It sends the wrong signals
The law does not prohibit you offering your own children a small quantity of alcohol, provided it’s done in a controlled manner. It’s not illegal, in other words, to offer your teenager a splash of wine at the dinner table. But even if the law says it’s OK, it sends your teenager the wrong signals. If you explain that alcohol can cause physical harm and that it’s actually dangerous, isn’t it going to look a bit odd if you offer them a glass now and then? It can actually give the impression that you, as a parent, don’t care.
My parents let me have a taste when they're drinking wine. They don't really mind that much. They just laugh and think it's fun.
Majken, aged 15, Örebro
It doesn’t make teenagers drink less
Teenagers are seldom interested in a relaxed, moderate approach to alcohol. Teenagers who drink don’t do so to relax or because it tastes good. Young people primarily drink to get drunk. There is no research showing that a teenager who drinks half a glass of wine at home drinks less when they’re out later that evening with their friends. There is, however, research showing that teenagers who are offered alcohol at home drink more in general. If you’re allowed to drink at home, it’s like a permission slip to drink when you’re out too.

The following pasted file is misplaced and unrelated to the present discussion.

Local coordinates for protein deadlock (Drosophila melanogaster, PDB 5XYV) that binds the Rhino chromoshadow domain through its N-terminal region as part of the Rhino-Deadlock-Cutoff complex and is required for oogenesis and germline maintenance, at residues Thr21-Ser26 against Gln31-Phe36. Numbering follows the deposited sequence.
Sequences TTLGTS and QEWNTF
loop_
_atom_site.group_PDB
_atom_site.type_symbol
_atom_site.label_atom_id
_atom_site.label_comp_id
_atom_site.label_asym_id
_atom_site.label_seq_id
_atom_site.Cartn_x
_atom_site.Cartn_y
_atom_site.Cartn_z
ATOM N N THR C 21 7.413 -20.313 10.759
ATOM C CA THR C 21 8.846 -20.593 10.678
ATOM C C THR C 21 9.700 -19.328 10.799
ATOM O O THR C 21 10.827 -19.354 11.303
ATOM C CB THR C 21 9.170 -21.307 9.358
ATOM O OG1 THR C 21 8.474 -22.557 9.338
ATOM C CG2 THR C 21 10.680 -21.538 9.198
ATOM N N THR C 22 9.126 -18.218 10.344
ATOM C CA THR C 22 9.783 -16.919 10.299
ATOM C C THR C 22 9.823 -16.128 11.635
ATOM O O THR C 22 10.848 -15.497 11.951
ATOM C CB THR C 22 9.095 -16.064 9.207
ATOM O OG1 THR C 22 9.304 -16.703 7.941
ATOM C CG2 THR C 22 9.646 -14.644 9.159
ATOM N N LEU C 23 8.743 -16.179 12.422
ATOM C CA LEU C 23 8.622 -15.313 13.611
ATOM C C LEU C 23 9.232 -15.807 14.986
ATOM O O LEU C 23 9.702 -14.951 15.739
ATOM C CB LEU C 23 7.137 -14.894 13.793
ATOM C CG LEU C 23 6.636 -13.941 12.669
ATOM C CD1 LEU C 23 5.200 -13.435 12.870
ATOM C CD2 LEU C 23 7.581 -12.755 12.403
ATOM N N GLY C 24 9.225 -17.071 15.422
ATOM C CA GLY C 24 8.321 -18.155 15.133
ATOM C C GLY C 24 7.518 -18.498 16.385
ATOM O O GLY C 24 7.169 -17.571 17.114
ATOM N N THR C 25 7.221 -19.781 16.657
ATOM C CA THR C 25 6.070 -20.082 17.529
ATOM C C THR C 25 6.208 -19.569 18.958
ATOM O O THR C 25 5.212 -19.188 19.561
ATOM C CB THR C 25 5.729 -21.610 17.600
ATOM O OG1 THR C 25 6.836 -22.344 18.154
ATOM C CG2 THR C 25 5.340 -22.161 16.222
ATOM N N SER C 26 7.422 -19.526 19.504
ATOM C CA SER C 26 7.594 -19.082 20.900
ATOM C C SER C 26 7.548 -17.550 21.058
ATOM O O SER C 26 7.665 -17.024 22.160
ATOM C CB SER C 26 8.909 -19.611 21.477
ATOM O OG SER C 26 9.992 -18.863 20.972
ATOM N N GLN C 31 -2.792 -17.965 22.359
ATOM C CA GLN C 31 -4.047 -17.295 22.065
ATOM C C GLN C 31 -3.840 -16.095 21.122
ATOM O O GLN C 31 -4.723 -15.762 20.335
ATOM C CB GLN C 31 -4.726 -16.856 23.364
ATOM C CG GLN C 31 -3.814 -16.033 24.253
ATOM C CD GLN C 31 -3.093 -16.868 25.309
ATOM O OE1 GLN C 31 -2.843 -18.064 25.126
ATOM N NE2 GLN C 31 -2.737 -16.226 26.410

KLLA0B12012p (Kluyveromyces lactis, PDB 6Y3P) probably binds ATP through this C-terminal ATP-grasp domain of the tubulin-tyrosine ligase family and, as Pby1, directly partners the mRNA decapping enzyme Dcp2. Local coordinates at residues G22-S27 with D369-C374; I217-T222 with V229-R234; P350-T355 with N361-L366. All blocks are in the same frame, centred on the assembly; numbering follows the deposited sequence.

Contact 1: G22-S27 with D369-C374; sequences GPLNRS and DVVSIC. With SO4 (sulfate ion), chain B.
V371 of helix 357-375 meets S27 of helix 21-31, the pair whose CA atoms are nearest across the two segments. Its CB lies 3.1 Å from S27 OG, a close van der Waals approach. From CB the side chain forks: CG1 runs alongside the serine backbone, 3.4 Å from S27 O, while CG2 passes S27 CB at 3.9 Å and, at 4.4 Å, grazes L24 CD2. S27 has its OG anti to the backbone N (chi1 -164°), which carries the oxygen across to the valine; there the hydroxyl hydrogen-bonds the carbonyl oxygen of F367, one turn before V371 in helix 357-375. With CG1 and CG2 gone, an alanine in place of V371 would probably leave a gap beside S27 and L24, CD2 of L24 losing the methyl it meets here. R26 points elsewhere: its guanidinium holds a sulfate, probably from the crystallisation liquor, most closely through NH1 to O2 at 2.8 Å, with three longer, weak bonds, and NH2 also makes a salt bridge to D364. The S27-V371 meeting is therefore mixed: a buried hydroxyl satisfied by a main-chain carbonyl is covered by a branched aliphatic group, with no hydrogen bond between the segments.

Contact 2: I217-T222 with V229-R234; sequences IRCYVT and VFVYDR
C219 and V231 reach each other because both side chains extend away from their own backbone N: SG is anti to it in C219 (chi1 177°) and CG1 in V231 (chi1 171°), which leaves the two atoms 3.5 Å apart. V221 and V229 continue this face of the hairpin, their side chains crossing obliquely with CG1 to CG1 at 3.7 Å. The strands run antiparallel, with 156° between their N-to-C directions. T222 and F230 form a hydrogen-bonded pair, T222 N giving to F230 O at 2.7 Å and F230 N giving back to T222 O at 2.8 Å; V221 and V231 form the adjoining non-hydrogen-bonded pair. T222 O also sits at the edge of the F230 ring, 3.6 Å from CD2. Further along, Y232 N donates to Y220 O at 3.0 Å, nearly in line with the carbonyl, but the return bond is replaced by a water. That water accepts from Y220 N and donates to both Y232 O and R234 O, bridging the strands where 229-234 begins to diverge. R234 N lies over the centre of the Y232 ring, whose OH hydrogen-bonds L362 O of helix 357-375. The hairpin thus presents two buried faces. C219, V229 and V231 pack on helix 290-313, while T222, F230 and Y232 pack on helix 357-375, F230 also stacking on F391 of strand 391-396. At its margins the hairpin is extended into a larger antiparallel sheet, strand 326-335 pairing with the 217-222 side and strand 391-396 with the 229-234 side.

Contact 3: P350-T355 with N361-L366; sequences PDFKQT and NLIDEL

When my parents drink, I usually take a quick swig when they're not looking. Because that way, you know what it tastes like and can sort of get used to it.
Sanna, aged 15, Gothenburg
Your attitude matters
Your attitude is very important in determining whether your teenager drinks. One in every five ninth graders whose parents think it’s OK for teenagers to drink alcohol binge drink alcohol every month. If you ask ninth graders whose parents say “no”, fewer than 6 per cent get drunk that often.
Present a united family front
Try and make sure that all of the adult members of the family have the same attitude towards offering teenagers alcohol at home. Come to an agreement with the other parent or the new partner as to where the boundary lies.